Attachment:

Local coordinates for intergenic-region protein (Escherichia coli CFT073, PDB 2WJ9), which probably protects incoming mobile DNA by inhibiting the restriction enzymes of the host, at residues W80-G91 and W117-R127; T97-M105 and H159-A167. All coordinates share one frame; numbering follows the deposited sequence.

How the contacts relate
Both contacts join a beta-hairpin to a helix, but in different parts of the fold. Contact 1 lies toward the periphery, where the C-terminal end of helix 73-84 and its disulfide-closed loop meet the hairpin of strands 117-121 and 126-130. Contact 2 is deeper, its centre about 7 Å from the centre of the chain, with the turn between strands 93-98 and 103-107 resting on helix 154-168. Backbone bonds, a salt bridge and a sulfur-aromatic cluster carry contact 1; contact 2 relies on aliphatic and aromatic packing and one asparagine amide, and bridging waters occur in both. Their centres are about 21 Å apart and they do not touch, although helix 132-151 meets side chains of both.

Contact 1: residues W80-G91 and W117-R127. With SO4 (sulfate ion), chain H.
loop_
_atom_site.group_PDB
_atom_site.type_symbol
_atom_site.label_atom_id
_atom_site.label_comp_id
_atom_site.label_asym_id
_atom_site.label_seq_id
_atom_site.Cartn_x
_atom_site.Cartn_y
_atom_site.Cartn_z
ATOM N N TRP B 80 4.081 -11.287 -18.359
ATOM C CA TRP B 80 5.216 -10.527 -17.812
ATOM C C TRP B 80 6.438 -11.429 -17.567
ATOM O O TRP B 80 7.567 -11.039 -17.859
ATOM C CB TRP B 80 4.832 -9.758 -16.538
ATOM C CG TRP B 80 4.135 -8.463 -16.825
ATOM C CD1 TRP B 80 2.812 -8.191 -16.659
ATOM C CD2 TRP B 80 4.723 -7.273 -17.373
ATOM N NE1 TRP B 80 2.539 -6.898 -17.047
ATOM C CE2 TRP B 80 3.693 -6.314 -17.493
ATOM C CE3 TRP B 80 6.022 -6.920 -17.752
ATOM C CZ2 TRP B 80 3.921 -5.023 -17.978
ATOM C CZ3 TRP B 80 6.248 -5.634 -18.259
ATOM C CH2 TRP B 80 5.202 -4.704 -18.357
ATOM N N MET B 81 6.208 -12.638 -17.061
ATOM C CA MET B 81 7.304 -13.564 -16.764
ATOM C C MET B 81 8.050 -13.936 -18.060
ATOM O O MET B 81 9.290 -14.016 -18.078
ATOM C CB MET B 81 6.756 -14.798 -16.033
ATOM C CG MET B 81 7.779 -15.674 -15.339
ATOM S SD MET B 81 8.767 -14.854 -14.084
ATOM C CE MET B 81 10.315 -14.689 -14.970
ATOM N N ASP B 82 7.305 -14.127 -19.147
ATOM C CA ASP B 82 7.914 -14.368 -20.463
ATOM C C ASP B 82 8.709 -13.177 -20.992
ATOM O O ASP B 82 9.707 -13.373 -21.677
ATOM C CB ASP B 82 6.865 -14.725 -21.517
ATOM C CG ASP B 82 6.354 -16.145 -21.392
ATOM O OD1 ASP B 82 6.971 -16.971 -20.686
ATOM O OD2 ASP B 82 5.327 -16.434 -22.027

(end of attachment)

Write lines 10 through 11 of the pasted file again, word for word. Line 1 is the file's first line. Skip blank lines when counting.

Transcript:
_atom_site.label_asym_id
_atom_site.label_seq_id